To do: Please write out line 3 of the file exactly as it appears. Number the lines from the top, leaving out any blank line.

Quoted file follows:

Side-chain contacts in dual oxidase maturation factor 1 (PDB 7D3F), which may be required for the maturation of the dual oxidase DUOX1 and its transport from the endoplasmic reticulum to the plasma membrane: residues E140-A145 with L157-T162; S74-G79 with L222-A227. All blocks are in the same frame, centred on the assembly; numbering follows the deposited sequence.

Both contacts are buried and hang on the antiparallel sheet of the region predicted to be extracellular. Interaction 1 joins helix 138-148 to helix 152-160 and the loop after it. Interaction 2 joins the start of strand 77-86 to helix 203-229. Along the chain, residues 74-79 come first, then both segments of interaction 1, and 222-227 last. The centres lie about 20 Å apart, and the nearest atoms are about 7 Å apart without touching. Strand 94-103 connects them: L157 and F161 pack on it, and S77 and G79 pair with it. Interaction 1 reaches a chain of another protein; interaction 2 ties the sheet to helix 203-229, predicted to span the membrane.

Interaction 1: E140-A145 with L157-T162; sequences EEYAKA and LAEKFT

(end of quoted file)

Interaction 1: E140-A145 with L157-T162; sequences EEYAKA and LAEKFT